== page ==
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'50s Researchers Saw Architects as Key to Understanding Creativity

What would Richard Neutra do with a third arm? UC Berkeley researchers once asked him that and more, for science.
July 20, 2016, 11am PDT | Elana Eden
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A recent episode of design podcast 99% Invisible unearthed the records of a 1950s study that aimed to discover the roots of creativity.

The Institute of Personality and Research brought together 40 of the period's most prestigious architects, who, over several weekend retreats in Berkeley, were observed taking tests, performing tasks, and answering all manner of questions (what would be the best place for a third arm? How can architects balance creative vision with clients’ demands?).

Though many types of creative professionals were surveyed, architects were seen as uniquely situated to answer the question of what makes people creative:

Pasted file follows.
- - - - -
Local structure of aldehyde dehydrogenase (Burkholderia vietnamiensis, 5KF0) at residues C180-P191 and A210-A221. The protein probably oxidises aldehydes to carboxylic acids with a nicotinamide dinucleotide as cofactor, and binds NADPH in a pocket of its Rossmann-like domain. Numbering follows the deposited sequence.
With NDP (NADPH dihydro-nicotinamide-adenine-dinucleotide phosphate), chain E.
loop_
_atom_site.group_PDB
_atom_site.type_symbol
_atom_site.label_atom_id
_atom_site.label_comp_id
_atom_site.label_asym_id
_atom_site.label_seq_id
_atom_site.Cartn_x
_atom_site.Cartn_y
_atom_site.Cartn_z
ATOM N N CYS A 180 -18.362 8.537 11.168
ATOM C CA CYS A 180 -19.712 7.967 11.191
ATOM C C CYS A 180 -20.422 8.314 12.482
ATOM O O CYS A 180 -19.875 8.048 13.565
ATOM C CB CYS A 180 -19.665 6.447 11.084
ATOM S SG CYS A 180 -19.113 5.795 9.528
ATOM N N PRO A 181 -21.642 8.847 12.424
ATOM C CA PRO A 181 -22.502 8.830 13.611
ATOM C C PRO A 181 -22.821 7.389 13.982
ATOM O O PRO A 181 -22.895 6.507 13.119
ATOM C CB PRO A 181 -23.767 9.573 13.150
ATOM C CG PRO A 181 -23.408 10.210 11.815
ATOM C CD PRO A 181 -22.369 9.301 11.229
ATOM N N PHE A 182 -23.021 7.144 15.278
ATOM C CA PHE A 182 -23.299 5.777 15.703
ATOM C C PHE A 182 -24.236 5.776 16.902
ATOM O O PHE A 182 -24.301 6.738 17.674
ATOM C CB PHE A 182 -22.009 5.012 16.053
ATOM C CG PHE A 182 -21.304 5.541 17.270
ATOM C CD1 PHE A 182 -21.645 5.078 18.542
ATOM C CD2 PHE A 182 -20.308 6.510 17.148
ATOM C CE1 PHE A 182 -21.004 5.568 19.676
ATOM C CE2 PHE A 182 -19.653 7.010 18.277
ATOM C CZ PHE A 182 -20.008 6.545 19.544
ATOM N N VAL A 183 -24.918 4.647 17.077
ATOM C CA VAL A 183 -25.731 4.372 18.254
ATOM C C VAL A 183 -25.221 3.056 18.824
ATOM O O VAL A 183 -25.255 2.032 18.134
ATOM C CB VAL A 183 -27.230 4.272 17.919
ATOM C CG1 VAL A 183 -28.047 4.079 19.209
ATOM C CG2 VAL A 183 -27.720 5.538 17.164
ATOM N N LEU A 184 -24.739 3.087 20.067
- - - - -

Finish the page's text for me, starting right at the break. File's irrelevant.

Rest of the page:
Researchers saw architects as people working at a crossroads of creative disciplines, a combination of analytic and artistic creativity. As professionals, architects had to be savvy as engineers and businessmen; as aesthetes, they also acted as designers and artists.

The episode features snippets of conversations among some of the top architects of the period. Plus, the podcast notes, "what IPAR learned helped transform the way people think about creativity today."

Head to 99% Invisible for pictures and artifacts, like the center's original invitation list, signed guestbook, and mosaics by participants (including Richard Neutra) juxtaposed with images of their famous buildings.

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Published on Tuesday, July 12, 2016 in 99% Invisible
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